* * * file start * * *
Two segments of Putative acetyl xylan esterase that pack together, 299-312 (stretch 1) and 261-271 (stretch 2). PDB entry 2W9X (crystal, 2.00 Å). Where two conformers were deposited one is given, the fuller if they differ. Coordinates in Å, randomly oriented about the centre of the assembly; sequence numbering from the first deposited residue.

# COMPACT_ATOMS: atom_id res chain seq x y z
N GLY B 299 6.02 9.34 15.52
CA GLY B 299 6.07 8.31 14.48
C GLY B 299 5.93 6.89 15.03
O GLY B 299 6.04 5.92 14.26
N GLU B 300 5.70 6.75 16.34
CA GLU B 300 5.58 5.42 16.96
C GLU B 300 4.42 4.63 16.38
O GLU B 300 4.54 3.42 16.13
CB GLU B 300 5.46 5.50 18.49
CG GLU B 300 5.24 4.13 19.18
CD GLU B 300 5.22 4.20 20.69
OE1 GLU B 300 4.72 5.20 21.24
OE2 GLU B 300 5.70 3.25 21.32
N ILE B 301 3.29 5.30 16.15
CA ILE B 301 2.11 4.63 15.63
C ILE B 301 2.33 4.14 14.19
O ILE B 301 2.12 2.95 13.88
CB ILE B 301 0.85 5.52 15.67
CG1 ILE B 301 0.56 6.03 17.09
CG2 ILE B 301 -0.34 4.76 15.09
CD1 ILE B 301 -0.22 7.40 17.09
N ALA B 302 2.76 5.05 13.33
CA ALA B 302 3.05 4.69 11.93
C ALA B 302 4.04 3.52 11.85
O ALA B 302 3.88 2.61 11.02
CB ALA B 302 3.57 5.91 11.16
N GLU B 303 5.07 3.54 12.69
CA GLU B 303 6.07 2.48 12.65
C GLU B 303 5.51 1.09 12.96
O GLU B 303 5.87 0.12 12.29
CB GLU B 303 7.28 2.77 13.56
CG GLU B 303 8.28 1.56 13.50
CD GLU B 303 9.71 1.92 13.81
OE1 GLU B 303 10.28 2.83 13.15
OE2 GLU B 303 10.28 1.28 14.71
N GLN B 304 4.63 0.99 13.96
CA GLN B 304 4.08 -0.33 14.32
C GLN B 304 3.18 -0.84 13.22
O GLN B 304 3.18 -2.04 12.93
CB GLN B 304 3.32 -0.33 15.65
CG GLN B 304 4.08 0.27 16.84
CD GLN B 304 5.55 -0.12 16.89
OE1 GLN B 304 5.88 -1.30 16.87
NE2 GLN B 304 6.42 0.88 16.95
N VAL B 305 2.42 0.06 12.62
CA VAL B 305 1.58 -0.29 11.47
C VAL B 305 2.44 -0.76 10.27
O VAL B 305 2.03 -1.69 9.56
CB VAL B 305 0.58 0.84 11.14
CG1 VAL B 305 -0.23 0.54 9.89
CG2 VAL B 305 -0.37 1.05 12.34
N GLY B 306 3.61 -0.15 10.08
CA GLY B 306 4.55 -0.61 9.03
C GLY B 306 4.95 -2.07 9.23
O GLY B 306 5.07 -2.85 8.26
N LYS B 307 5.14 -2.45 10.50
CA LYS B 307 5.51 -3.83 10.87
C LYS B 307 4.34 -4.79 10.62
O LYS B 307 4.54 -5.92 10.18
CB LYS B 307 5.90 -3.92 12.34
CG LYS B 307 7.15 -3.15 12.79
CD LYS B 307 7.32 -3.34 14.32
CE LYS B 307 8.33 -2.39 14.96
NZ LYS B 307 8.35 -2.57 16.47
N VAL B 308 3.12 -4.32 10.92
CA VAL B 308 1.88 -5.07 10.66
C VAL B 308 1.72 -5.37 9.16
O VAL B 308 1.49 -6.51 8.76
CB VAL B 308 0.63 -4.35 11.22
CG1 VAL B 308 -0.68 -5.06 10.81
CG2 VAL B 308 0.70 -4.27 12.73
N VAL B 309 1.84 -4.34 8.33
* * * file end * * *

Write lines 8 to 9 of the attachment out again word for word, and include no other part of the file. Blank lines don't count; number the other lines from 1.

CA GLU B 300 5.58 5.42 16.96
C GLU B 300 4.42 4.63 16.38